We’ll Be Dealing with the Smell of This Offer for Years if We Accept It… At All Levels of the Colleges.
So the College Employers Council (CEC) gives Faculty an offer that’s basically equivalent to the offer they had on the table over four weeks ago. Why didn’t they give it to us to vote on then? It would’ve saved a lot of time and energy; time and energy that could’ve been put into education.
From what I can tell, primarily because the CEC, as a collective body, hasn’t much vested interest in, or direct experience with, college education. Or students, faculty, or front-line management for that matter. The Council may be comprised of people who have, or have had, some experience in colleges. But from what I can discern, little to none with the actual teaching-learning process. They don’t much live on the rock, live doing college education. They experience it, and talk about it in the abstract language of products, questionable quantifications, performance indicators, and brands.
As a result, they’ve been behaving like a flock of seagulls. They fly in, wander from section to section of the Collective Agreement, show some interest here, peck at something there and then throw it away, jump to something else and gulp it down. Finally, they poop and fly away. And they leave the rest of us, who actually live on the rock doing education, to contend with what they’ve left behind.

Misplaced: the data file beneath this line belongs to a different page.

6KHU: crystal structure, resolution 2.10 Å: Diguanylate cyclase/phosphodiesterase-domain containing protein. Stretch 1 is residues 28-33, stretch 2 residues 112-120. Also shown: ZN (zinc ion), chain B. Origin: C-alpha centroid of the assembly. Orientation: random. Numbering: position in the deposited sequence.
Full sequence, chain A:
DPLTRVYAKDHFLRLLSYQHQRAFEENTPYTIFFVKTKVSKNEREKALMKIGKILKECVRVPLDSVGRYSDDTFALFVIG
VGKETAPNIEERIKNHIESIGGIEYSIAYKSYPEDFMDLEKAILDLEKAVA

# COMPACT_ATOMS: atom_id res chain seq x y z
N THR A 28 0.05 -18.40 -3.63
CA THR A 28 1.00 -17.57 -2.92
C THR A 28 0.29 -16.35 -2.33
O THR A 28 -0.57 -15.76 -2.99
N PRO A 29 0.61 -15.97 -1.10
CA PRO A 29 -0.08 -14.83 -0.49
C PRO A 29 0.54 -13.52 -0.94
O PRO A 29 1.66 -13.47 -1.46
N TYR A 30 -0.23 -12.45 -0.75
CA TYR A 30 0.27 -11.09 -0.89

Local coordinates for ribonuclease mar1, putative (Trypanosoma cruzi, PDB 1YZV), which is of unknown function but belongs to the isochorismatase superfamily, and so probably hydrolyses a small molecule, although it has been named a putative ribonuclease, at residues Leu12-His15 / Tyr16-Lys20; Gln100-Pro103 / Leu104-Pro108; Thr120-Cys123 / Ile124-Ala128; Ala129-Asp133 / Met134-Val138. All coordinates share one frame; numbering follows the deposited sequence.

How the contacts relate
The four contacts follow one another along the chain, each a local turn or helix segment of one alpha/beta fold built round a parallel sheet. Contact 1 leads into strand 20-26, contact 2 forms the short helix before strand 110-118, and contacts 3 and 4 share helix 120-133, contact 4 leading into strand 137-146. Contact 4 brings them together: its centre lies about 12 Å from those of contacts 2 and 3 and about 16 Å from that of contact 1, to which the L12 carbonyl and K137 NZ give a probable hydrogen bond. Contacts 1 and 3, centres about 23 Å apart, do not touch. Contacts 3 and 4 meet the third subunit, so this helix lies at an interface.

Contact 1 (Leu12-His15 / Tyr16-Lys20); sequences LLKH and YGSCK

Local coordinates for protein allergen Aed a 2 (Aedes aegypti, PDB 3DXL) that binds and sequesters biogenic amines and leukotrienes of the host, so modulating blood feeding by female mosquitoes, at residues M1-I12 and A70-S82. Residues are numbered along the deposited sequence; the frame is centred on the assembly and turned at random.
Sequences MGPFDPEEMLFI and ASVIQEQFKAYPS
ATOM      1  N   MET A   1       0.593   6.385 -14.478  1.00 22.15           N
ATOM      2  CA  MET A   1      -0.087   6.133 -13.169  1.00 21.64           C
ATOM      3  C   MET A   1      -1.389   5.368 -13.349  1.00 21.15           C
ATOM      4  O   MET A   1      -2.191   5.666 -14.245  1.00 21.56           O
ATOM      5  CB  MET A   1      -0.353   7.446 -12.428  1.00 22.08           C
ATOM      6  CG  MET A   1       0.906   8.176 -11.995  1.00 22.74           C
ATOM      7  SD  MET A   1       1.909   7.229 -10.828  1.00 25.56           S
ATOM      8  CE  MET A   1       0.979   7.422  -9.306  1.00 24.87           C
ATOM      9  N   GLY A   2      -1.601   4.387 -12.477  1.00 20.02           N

I wish I could say I’m just engaging in rhetoric. But I’m not. The College Employers Council has pretty much conducted itself as I’ve described above. The CEO of the flock and his assistant scurry here and there, and seem to interact with some of the other groups of birds that make this rock their home, notably faculty and managers. Then the flock does a collective deposit, and asks us to take it or leave it. In a couple of weeks he, his assistant, their ever-present, behind-the-scenes legal counsel, and others will more or less fly off, no matter what happens.
Seriously, off they’ll go, leaving the rest of us to contend with what’s been left behind in our classrooms, offices, programs, and departments. He won’t have to deal with the educational or employment implications of what they’ve deposited, not only in the short term, but for the next few years.
Now it might be one thing if what was deposited helped fertilize education, even though I still have problems with this bargaining structure. But it doesn’t; it just stinks. And it stinks for all the reasons listed by our Faculty Bargaining Team, which you can read elsewhere. But it also stinks because this offer could’ve been given to us to vote on over four weeks ago. And, we’re going to be dealing with this smell for years if we accept it.
Ed Ksenych, OPSEU Local 556, George Brown College